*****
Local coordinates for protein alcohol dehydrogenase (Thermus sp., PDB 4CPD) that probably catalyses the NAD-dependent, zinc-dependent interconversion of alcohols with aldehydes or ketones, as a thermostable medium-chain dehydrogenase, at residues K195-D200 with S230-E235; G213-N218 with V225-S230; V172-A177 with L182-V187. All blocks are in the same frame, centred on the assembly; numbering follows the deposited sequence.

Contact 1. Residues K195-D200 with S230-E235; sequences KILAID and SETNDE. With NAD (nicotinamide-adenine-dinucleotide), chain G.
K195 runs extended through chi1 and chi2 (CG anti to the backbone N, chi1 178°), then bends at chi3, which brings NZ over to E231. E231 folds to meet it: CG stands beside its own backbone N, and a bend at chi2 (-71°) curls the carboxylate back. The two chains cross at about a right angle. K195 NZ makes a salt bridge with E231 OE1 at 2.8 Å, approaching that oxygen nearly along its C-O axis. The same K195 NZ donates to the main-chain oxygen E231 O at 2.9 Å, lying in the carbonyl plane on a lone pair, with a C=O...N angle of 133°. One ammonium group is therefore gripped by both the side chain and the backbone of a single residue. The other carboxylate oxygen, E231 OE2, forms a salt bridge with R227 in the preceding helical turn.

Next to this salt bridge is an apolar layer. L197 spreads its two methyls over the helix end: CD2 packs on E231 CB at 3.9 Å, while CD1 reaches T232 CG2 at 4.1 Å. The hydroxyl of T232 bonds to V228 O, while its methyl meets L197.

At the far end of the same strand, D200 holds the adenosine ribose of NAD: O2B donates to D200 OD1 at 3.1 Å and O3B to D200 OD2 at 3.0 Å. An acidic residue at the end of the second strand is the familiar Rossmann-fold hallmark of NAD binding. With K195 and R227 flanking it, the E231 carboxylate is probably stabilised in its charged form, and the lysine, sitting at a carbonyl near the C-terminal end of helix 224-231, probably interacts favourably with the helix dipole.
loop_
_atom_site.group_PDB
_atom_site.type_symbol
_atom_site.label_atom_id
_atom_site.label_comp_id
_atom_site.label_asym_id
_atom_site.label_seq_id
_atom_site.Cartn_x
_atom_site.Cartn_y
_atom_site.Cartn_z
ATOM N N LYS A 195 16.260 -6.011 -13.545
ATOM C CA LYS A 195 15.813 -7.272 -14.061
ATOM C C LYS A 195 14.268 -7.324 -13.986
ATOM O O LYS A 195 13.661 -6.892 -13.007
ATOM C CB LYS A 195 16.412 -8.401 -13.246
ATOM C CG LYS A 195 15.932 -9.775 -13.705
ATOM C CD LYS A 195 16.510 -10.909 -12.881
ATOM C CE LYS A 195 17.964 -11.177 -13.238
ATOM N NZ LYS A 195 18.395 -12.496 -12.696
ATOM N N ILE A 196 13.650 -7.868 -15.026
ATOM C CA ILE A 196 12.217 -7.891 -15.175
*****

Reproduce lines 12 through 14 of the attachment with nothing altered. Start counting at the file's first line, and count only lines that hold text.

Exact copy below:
_atom_site.label_seq_id
_atom_site.Cartn_x
_atom_site.Cartn_y